With that said, who were the top earners among NL starting pitchers in 2015?

Table 2: Top 15 NL Starting Pitchers by Earnings ($), 2015

Name

$

AVG

+/-

Jake Arrieta

$44

$18

$25

Clayton Kershaw

$42

$40

$2

Zack Greinke

$41

$22

$19

Max Scherzer

$34

$31

$4

Madison Bumgarner

$30

$25

$5

Jacob deGrom

$28

$16

$13

Gerrit Cole

$28

$19

$10

Matt Harvey

$25

$21

$4

John Lackey

$20

$9

$11

Jon Lester

$20

$20

$0

Noah Syndergaard

$18

$2

$15

Francisco Liriano

$18

$12

$6

Johnny Cueto

$18

$22

-$4

Jaime Garcia

$17

$1

$15

Carlos Martinez

$17

$6

$11

Two things jumped out at me from this list. First, I was surprised to see Johnny Cueto make an appearance here despite the fact that he spent the last two months of the season in the American League. Even more surprisingly, due to his struggles after joining the world champion Royals (still sounds weird, doesn’t it?), he earned $0 in the AL in the two months he spent there according to Mike Gianella’s AL-only valuations.

Second, I didn’t expect to see Jaime Garcia on this list due to the fact that he’s Jaime Garcia. Last year, he threw 129.2 innings, his highest total since 2011 and his first time past 60 IP since 2012. In 2014, his WHIP was 1.05 after never posting a WHIP below 1.30 in his career. It was impossible to determine if that improvement in WHIP reflected a legitimate improvement or just a statistical blip, though, as he only threw 43.2 innings in 2014. His 2015 season was a strong argument that his improvements were real, as he reproduced his 2014 WHIP of 1.05 alongside a 2.43 ERA. 2015 was only the second time he produced an ERA below 3.50, the other being 2010 when his 2.70 ERA may have been a bit fluky considering his FIP that year was 3.44. It does look like Garcia might be a better pitcher now than he was earlier in his career overall, but for roto purposes, note that his K/9 in 2015 was his lowest this decade, so the improvement in ERA and WHIP might be accompanied by a lower punchout rate. Garcia isn’t a bad upside play here if your league downgrades him enough for his lengthy injury history, but don’t spend more on him than you’re willing to write off as early as week two if he ends up on the DL again.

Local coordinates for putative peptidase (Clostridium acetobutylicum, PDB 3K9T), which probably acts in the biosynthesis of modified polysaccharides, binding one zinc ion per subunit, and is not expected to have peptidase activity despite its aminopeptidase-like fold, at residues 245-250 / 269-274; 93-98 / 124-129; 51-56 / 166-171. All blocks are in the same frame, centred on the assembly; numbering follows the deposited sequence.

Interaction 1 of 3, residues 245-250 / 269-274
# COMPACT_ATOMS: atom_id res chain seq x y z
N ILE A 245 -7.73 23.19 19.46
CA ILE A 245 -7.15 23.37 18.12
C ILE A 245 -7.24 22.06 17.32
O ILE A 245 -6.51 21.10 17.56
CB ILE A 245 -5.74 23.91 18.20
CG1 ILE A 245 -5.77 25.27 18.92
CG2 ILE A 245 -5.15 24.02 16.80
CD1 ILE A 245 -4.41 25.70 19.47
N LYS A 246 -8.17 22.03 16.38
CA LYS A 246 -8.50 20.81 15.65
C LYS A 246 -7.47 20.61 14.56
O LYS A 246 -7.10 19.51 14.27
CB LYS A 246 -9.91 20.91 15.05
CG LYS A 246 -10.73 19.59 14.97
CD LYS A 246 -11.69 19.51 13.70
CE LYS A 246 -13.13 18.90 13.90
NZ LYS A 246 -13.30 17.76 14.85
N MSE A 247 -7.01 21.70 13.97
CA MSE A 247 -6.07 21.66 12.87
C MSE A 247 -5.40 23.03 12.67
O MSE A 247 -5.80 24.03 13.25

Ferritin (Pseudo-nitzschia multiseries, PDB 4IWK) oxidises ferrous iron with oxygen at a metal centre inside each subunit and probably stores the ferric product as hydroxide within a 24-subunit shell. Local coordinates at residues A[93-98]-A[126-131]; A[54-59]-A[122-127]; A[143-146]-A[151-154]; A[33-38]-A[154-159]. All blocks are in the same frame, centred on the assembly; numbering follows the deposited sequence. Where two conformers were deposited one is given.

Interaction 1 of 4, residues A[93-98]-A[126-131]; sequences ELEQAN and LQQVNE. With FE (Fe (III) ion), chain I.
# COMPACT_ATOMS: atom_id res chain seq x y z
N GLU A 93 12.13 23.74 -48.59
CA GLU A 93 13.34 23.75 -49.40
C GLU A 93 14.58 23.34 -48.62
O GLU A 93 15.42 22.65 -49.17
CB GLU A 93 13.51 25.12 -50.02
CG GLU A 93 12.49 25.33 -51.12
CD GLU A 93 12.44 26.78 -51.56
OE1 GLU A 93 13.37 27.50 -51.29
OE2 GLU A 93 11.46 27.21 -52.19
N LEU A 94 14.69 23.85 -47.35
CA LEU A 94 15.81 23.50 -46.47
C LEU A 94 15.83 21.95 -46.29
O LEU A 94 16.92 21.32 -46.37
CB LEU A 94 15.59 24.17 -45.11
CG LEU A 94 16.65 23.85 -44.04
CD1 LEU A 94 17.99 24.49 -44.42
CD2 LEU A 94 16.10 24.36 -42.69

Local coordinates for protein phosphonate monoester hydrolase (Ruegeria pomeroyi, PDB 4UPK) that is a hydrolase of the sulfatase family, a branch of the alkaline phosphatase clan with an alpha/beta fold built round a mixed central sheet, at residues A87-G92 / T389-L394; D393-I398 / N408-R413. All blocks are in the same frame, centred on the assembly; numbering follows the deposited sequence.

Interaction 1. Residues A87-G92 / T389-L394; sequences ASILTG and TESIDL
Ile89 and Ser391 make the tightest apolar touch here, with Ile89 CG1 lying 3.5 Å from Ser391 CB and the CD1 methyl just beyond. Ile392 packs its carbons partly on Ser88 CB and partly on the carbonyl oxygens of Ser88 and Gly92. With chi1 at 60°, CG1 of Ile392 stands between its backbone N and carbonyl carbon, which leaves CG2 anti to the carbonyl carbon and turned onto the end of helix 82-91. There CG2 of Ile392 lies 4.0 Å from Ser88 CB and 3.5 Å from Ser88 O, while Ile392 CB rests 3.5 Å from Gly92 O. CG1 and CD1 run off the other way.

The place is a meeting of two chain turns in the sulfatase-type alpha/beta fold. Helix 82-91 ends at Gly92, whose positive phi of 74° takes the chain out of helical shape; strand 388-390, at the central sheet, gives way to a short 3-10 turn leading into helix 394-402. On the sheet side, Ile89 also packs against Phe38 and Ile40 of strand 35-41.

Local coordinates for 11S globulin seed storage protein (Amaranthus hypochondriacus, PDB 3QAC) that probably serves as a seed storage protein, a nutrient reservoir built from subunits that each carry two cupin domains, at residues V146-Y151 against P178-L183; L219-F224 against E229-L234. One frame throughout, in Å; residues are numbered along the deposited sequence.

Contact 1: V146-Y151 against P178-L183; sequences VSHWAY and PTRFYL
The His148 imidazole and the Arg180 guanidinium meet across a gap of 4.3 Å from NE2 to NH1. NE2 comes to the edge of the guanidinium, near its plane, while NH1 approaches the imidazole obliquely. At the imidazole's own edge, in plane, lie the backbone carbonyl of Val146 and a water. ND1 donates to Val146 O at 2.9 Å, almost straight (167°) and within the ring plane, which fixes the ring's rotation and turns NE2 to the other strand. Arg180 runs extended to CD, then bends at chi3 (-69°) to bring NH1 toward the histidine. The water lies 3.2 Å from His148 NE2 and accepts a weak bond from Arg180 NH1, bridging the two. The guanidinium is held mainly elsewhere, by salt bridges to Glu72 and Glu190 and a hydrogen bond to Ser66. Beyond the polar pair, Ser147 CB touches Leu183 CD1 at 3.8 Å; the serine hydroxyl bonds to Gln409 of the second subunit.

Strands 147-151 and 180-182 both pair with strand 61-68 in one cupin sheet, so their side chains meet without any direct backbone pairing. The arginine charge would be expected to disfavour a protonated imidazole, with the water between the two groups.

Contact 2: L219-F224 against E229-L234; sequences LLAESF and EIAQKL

It’s also worth noting that 20 percent of the pitchers in Table 2 are Mets, since BP Fantasy’s Mike Gianella and Bret Sayre are both Mets fans. Is it too early to ask if Rob Manfred should step in and break up the Mets before their emerging dominance makes a mockery of the idea of competitiveness in Major League Baseball? Only time will tell.

The variability of pitcher performance from year to year explains the difference in auction dollars allocated per hitter and auction dollars allocated per hitter. This variability also means that inexpensive players are more likely to show up on the list of top earning pitchers than the list top earning hitters due to the fact that more of the top earners on the pitching side were not expected to be top earners going into the season. So which NL pitchers generated the most profit for their owners last year?

Table 3: Top 15 NL Starting Pitchers by Profit (+/-), 2015

Name

$

AVG

+/-

Jake Arrieta

$44

$18

$25

Zack Greinke

$41

$22

$19

Noah Syndergaard

$18

$2

$15

Jaime Garcia

$17

$1

$15

Jacob deGrom

$28

$16

$13

Dan Haren

$14

$3

$12

John Lackey

$20

$9

$11

Carlos Martinez

$17

$6

$11

Gerrit Cole

$28

$19

$10

Jason Hammel

$14

$6

$9

Bartolo Colon

$11

$2

$9

Kyle Hendricks

$12

$5

$7

Mike Leake

$12

$5

$7

Francisco Liriano

$18

$12

$6

Patrick Corbin

$6

$1

$6